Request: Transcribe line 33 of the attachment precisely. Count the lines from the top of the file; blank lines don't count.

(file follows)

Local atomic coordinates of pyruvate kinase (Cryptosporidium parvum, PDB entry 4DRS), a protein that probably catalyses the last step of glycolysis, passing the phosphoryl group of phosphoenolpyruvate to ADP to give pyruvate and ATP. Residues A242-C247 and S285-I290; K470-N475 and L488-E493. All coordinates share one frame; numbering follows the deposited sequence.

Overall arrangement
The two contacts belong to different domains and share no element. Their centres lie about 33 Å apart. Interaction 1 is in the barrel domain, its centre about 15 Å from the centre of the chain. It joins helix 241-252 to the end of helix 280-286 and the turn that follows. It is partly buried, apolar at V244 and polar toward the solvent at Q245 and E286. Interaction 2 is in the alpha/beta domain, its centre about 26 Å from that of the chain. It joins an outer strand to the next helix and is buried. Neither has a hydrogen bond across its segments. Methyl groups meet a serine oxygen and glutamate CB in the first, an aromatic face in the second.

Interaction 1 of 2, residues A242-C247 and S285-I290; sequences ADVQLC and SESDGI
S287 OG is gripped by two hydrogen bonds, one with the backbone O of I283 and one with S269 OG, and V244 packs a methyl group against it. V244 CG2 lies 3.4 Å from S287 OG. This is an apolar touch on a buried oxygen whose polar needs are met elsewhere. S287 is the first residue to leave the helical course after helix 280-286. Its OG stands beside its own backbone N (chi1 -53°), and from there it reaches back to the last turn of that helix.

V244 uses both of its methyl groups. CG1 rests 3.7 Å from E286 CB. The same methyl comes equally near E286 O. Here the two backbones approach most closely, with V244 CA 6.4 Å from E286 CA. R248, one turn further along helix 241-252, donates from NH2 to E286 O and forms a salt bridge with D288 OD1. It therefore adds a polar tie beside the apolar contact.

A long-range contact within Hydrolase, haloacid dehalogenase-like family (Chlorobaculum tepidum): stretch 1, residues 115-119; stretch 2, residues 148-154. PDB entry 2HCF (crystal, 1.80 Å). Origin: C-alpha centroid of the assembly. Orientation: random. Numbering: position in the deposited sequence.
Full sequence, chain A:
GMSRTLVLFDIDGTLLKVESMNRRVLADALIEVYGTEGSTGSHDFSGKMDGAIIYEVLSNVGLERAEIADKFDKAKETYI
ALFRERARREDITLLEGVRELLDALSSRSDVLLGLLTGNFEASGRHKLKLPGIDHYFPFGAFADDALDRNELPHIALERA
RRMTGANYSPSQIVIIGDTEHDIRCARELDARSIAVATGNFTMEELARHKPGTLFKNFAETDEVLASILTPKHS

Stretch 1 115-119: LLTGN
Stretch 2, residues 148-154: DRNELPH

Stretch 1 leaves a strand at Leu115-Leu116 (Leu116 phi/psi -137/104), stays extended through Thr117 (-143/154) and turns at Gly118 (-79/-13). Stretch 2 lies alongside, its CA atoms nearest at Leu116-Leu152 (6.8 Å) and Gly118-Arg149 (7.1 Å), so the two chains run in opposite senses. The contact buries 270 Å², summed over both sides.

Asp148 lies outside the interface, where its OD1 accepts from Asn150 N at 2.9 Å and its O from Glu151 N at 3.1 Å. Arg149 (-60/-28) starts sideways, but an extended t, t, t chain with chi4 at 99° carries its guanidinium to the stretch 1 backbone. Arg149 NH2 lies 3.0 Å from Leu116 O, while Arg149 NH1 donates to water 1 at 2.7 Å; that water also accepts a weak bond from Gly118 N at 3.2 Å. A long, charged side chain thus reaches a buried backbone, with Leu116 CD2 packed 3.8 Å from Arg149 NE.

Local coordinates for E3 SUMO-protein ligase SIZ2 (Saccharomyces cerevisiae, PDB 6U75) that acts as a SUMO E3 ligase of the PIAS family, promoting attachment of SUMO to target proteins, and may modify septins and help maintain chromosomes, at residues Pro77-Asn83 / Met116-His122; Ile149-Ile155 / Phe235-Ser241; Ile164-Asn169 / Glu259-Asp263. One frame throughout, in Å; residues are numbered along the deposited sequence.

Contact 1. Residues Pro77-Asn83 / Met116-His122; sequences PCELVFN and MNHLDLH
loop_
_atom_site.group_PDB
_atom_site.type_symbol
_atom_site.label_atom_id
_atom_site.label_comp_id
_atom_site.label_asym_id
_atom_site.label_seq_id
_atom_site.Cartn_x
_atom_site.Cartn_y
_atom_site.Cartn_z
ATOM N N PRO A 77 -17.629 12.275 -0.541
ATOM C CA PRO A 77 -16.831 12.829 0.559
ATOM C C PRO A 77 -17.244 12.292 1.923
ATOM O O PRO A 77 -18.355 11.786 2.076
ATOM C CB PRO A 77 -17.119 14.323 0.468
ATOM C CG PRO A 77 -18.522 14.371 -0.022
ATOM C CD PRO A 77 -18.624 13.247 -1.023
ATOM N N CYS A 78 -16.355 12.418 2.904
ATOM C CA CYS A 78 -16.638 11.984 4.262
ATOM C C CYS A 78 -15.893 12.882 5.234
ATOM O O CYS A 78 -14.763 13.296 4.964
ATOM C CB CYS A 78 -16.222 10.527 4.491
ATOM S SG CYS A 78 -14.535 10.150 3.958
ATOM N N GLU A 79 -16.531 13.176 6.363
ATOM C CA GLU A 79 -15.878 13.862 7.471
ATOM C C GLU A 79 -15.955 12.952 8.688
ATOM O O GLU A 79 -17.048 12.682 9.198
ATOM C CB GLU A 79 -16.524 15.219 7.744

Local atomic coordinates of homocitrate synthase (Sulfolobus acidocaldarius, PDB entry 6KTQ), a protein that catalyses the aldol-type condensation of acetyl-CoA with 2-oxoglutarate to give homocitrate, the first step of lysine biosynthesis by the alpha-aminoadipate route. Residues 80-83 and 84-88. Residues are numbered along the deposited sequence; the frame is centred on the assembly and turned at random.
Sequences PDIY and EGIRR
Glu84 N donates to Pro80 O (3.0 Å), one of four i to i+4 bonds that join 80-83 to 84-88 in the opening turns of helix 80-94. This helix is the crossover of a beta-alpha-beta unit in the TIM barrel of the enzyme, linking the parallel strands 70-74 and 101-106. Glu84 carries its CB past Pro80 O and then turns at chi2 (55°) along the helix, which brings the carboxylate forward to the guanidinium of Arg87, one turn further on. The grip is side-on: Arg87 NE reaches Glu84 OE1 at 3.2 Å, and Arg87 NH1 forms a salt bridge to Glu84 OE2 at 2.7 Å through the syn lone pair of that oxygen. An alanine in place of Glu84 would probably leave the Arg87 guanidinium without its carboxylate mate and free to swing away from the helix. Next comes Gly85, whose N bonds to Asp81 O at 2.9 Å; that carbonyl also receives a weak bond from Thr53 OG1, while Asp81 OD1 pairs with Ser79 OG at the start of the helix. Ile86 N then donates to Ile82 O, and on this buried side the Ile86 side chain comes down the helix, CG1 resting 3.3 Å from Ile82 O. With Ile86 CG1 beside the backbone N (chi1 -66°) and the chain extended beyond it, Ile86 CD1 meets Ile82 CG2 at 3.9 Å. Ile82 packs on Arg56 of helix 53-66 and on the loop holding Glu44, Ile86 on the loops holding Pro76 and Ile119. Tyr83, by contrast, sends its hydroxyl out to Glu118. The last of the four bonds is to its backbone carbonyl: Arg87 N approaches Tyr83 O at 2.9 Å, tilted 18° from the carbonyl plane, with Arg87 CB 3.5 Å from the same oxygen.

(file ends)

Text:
ATOM C CG PRO A 77 -18.522 14.371 -0.022